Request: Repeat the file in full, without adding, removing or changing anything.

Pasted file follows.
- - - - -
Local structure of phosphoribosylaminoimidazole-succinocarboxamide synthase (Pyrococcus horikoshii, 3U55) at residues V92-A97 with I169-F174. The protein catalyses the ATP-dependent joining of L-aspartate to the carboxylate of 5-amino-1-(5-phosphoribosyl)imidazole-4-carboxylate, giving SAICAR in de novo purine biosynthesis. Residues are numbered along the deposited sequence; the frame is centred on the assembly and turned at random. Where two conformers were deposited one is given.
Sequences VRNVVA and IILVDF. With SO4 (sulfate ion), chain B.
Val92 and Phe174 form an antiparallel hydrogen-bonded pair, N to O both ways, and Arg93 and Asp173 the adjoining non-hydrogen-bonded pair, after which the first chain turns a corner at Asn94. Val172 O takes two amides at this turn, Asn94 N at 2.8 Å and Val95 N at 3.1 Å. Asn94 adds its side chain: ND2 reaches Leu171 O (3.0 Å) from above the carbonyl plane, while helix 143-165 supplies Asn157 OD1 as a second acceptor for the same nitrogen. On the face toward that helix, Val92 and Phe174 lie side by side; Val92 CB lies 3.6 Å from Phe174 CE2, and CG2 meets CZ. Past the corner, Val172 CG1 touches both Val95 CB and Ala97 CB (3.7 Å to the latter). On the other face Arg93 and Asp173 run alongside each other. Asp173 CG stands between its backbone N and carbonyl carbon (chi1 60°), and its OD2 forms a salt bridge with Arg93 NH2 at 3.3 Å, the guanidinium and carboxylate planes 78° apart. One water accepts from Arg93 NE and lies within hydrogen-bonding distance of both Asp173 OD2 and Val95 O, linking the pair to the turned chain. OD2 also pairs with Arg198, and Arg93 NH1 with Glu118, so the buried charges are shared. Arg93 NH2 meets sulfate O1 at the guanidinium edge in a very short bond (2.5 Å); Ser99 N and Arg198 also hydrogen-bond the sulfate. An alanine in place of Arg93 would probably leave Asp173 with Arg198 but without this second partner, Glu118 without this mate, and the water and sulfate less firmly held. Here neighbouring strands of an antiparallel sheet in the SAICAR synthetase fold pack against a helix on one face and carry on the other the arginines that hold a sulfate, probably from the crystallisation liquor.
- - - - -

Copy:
Local structure of phosphoribosylaminoimidazole-succinocarboxamide synthase (Pyrococcus horikoshii, 3U55) at residues V92-A97 with I169-F174. The protein catalyses the ATP-dependent joining of L-aspartate to the carboxylate of 5-amino-1-(5-phosphoribosyl)imidazole-4-carboxylate, giving SAICAR in de novo purine biosynthesis. Residues are numbered along the deposited sequence; the frame is centred on the assembly and turned at random. Where two conformers were deposited one is given.
Sequences VRNVVA and IILVDF. With SO4 (sulfate ion), chain B.
Val92 and Phe174 form an antiparallel hydrogen-bonded pair, N to O both ways, and Arg93 and Asp173 the adjoining non-hydrogen-bonded pair, after which the first chain turns a corner at Asn94. Val172 O takes two amides at this turn, Asn94 N at 2.8 Å and Val95 N at 3.1 Å. Asn94 adds its side chain: ND2 reaches Leu171 O (3.0 Å) from above the carbonyl plane, while helix 143-165 supplies Asn157 OD1 as a second acceptor for the same nitrogen. On the face toward that helix, Val92 and Phe174 lie side by side; Val92 CB lies 3.6 Å from Phe174 CE2, and CG2 meets CZ. Past the corner, Val172 CG1 touches both Val95 CB and Ala97 CB (3.7 Å to the latter). On the other face Arg93 and Asp173 run alongside each other. Asp173 CG stands between its backbone N and carbonyl carbon (chi1 60°), and its OD2 forms a salt bridge with Arg93 NH2 at 3.3 Å, the guanidinium and carboxylate planes 78° apart. One water accepts from Arg93 NE and lies within hydrogen-bonding distance of both Asp173 OD2 and Val95 O, linking the pair to the turned chain. OD2 also pairs with Arg198, and Arg93 NH1 with Glu118, so the buried charges are shared. Arg93 NH2 meets sulfate O1 at the guanidinium edge in a very short bond (2.5 Å); Ser99 N and Arg198 also hydrogen-bond the sulfate. An alanine in place of Arg93 would probably leave Asp173 with Arg198 but without this second partner, Glu118 without this mate, and the water and sulfate less firmly held. Here neighbouring strands of an antiparallel sheet in the SAICAR synthetase fold pack against a helix on one face and carry on the other the arginines that hold a sulfate, probably from the crystallisation liquor.